Prevention and Treatment of Heart Disease in Men

In the hustle and bustle of modern-day life and the strenuous schedule men follow in their day-to-day lives, the risks of being affected by heart disease, such as angina, heart attack, and arrhythmia, have gone up considerably in recent years. In general, coronary disease occurs when the arteries responsible for delivery of oxygen to the heart become narrowed due to accumulation of fat and cholesterol within their walls. This reduced oxygen supply results in minor to major heart disease, especially among men.

Prevention that must be taken
As they say, prevention is better than cure, so awareness about heart disease in men is an important aspect of prevention that must be spread and followed, especially in today’s busy times.

Cardiovascular exercise
The easiest and most effective form of prevention of heart disease is to maintain a healthy body by exercising regularly for about thirty minutes. Daily exercise not only reduces the possibility of heart disease creeping into the body, it also prevents other ailments such as stroke, hypertension, obesity, diabetes, and many more. Research says that men who participate in recreational activities, like bicycling or group sports, have half the chance of having a heart attack compared to men who don’t.

Eating habits
While most men love to indulge in sumptuous meals, the side effects are plenty. When eating more healthfully, antioxidants help reduce free radicals, preventing them from depositing in the artery walls. Vitamin C and Vitamin E strengthen the heart and the artery walls. They protect blood against oxidation, lower blood pressure, and increase concentration of the good cholesterols in blood. Vitamin C is widely obtained in citrus foods, broccoli, and other green leafy vegetables. Almonds and spinach are rich in Vitamin E. Beta-carotene, garlic, and calcium are also quite effective in preventing heart disease.

No smoking
Smoking is perhaps the biggest killer of them all, with millions dying each year from its ill effects. People who quit smoking have a 25% lower risk of stroke than smokers in the first two years. Quitting smoking along with limited consumption of alcohol goes a long way in reducing cardiovascular attacks.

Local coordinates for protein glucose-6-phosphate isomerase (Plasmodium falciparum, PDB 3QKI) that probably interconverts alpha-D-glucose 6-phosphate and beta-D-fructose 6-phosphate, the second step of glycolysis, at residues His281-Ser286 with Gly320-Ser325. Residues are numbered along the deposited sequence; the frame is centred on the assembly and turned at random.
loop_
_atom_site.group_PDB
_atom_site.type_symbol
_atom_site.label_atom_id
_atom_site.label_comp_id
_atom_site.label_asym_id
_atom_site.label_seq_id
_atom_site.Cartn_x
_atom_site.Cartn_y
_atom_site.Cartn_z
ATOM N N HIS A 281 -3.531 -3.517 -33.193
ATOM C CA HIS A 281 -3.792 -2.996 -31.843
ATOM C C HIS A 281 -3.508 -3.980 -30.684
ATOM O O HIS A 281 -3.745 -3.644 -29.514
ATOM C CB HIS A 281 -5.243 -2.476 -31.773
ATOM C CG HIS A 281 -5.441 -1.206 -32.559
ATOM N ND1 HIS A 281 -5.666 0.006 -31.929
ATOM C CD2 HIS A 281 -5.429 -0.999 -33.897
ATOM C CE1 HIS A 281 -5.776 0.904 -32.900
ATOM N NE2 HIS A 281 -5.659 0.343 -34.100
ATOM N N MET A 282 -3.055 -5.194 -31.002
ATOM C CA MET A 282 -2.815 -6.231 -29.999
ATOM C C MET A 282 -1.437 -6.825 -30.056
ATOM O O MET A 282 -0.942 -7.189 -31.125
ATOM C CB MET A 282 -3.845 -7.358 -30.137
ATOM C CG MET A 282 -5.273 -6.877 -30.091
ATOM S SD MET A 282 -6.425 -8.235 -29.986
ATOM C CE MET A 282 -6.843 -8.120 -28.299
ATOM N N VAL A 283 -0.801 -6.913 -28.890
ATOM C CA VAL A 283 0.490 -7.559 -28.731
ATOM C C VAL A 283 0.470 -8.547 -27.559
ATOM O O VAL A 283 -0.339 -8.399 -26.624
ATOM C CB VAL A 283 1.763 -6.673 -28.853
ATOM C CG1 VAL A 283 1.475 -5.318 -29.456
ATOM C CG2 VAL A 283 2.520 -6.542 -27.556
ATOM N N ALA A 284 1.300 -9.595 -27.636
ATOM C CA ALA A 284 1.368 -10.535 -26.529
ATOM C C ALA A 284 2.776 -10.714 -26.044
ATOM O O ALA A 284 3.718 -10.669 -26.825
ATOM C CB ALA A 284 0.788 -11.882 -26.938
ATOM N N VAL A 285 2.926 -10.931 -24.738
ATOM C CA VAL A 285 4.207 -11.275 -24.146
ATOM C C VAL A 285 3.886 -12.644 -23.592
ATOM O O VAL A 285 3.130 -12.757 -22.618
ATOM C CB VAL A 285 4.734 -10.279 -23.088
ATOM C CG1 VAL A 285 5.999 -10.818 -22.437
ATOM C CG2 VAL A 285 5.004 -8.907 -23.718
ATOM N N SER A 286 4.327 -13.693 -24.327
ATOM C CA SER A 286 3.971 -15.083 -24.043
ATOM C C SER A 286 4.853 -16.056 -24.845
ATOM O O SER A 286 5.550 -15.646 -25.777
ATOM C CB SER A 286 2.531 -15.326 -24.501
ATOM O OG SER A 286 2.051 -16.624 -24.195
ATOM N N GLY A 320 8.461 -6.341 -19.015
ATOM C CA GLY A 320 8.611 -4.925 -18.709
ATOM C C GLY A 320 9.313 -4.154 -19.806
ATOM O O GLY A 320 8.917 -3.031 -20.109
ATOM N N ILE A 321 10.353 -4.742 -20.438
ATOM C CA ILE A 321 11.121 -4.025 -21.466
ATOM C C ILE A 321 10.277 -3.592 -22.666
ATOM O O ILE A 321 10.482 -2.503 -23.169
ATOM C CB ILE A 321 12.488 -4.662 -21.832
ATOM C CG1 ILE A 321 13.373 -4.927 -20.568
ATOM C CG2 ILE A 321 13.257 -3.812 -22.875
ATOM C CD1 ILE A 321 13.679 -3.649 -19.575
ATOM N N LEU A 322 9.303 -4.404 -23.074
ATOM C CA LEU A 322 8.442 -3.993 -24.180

Common treatments of heart disease in men
With the advancement of medical technology, treatments for heart disease have come of age. While in some cases people are treated by medication alone, others require surgical procedures.

Medication
Beta blockers are commonly used by practitioners to slow down the heart rate and control blood pressure. Blocked arteries are dilated using calcium channel antagonists and nitrates. Aspirin prevents blood clots within the vessel and is used quite frequently in treating heart patients.

Angioplasty
Angioplasty is a non-surgical technique used to widen the arteries and insert a stent that helps keep the artery open. Traditionally, stents have been made of metal, although some modern stents have been developed which are bio-absorbable. Stents are also coated with drugs that reduce re-narrowing of the arteries.

Bypass surgery
Bypass surgery involves a complicated procedure of taking a blood vessel from another part of the body, usually the forearm or the leg, and grafting one end of it to allow smooth blood flow beyond the blockage in the coronary artery. It usually takes a few hours for the surgery to be completed and patients are advised to limit physical activities for several weeks, at the very least.

While medical science has scaled new heights in treating heart disease, men are always advised to stay healthy to stay happy!

 


Since 2001, Dr. Alexander G. Salerno has led Salerno Medical Associates in East Orange, New Jersey. Dr. Alexander Salerno focuses largely on urban communities and on delivering patient education about both medical and behavioral health issues.